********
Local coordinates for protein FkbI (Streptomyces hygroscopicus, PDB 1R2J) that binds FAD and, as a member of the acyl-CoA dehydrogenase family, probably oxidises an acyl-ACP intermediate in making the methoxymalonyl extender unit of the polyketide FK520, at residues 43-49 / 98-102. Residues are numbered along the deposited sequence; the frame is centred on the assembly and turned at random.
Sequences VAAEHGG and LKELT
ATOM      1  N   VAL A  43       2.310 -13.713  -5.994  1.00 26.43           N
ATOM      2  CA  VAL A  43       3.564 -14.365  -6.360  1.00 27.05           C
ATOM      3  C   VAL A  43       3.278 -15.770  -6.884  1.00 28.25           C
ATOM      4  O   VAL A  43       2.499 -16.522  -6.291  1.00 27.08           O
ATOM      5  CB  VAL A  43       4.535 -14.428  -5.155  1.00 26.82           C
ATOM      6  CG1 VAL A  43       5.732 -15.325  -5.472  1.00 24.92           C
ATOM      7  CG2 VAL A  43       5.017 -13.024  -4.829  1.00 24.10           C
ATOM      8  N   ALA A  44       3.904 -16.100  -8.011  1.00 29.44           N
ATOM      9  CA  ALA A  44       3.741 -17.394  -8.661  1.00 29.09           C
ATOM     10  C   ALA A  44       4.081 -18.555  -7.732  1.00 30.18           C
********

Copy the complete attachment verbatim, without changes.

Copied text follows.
Local coordinates for protein FkbI (Streptomyces hygroscopicus, PDB 1R2J) that binds FAD and, as a member of the acyl-CoA dehydrogenase family, probably oxidises an acyl-ACP intermediate in making the methoxymalonyl extender unit of the polyketide FK520, at residues 43-49 / 98-102. Residues are numbered along the deposited sequence; the frame is centred on the assembly and turned at random.
Sequences VAAEHGG and LKELT
ATOM      1  N   VAL A  43       2.310 -13.713  -5.994  1.00 26.43           N
ATOM      2  CA  VAL A  43       3.564 -14.365  -6.360  1.00 27.05           C
ATOM      3  C   VAL A  43       3.278 -15.770  -6.884  1.00 28.25           C
ATOM      4  O   VAL A  43       2.499 -16.522  -6.291  1.00 27.08           O
ATOM      5  CB  VAL A  43       4.535 -14.428  -5.155  1.00 26.82           C
ATOM      6  CG1 VAL A  43       5.732 -15.325  -5.472  1.00 24.92           C
ATOM      7  CG2 VAL A  43       5.017 -13.024  -4.829  1.00 24.10           C
ATOM      8  N   ALA A  44       3.904 -16.100  -8.011  1.00 29.44           N
ATOM      9  CA  ALA A  44       3.741 -17.394  -8.661  1.00 29.09           C
ATOM     10  C   ALA A  44       4.081 -18.555  -7.732  1.00 30.18           C